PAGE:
Exquisitely researched and told at a galloping pace, The Signature of All Things soars across the globe—from London to Peru to Philadelphia to Tahiti to Amsterdam, and beyond. Along the way, the story is peopled with unforgettable characters: missionaries, abolitionists, adventurers, astronomers, sea captains, geniuses, and the quite mad. But most memorable of all, it is the story of Alma Whittaker, who—born in the Age of Enlightenment, but living well into the Industrial Revolution—bears witness to that extraordinary moment in human history when all the old assumptions about science, religion, commerce, and class were exploding into dangerous new ideas.

Sunday, December 1, 2013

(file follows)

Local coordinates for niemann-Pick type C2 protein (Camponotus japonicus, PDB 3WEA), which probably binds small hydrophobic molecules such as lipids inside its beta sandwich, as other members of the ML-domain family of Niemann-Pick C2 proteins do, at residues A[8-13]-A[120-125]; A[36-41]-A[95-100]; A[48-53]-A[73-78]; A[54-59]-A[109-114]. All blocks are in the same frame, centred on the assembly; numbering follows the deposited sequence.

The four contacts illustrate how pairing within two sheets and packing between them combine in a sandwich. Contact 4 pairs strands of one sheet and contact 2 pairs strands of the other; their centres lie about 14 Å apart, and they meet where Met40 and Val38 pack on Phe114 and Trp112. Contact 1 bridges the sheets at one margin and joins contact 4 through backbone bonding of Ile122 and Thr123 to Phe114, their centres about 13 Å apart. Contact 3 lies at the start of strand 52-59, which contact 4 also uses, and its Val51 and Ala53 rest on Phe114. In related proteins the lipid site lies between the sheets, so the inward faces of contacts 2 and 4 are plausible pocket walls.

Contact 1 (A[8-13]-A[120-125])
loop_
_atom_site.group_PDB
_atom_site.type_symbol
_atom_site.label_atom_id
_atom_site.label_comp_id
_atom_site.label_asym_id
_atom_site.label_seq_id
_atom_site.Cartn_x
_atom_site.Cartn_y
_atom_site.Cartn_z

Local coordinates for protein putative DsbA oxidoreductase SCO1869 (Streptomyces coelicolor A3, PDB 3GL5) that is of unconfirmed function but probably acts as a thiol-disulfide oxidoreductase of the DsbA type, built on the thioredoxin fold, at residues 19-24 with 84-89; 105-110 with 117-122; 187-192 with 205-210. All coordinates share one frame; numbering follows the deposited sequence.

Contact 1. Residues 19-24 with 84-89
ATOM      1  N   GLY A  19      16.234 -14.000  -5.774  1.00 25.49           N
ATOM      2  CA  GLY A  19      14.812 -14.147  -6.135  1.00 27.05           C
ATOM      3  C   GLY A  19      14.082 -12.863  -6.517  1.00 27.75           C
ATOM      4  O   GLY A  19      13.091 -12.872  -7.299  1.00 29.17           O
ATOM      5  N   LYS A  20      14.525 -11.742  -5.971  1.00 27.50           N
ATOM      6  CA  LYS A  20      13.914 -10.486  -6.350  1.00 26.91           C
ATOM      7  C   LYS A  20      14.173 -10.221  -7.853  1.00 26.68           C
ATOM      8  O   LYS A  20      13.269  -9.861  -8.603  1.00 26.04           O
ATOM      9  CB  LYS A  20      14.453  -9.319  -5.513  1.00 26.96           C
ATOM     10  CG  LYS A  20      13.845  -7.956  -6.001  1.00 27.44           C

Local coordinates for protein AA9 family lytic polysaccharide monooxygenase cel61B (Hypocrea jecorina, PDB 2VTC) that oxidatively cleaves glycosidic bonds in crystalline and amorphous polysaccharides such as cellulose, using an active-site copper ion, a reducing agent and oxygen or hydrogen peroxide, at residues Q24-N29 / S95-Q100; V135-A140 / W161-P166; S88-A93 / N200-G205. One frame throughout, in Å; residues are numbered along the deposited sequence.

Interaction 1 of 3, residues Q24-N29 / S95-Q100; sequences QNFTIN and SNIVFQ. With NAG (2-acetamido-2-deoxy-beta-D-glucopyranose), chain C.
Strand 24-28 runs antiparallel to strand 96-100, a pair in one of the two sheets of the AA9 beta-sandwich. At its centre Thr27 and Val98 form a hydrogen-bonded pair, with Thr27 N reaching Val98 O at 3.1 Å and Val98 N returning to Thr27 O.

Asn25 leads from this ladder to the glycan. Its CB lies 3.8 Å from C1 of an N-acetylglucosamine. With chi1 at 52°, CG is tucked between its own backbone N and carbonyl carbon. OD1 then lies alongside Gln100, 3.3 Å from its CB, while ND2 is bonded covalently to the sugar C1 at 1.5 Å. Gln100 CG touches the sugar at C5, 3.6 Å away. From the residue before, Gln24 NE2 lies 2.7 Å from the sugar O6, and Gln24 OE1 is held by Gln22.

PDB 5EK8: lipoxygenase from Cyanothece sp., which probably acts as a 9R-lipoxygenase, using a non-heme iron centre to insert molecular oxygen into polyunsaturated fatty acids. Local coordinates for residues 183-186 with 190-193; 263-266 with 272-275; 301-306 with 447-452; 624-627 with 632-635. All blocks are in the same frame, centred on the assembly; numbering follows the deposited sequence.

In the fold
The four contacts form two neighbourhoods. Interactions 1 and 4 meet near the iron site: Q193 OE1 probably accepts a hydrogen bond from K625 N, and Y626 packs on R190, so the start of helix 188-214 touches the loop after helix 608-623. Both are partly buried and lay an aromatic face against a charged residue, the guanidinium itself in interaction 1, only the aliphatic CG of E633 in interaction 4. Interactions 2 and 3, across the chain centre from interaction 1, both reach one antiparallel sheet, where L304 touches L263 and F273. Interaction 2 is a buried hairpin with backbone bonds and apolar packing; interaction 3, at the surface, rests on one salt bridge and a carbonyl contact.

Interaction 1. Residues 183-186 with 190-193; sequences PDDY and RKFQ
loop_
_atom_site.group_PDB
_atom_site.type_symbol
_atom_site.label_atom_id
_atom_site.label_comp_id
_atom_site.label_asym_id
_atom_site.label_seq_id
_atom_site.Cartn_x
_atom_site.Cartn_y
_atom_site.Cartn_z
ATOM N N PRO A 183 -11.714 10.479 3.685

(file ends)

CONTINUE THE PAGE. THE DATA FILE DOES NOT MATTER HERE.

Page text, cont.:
Rosalie's Suggestions

by Robert Crais
Fiction-–312 pages

Maggie, a German Shephard military dog, was severely injured by a sniper while she was guarding the body of her Marine partner who died while hunting for explosives in Afghanistan.  A vet saved her life, but she now suffers from PTSD. So her superb training won't go to waste, she is eventually adopted by the LA K-9 unit.

LAPD officer Scott James also suffers from PTSD from an ambush shooting that left his partner dead.  He requests the K-9 unit instead of a medical discharge. The K-9 unit captain doesn't quite know what to do with the emotionally and physically disabled hero who refuses to retire quietly and a dog that startles at loud noises. Both are on the verge of washing out of the service .   Against his better judgment, the captain assigns Maggie to Scott.   Man and dog begin to form an alliance as they endeavor to heal themselves and each other, while Scott searches for the criminals who murdered his partner.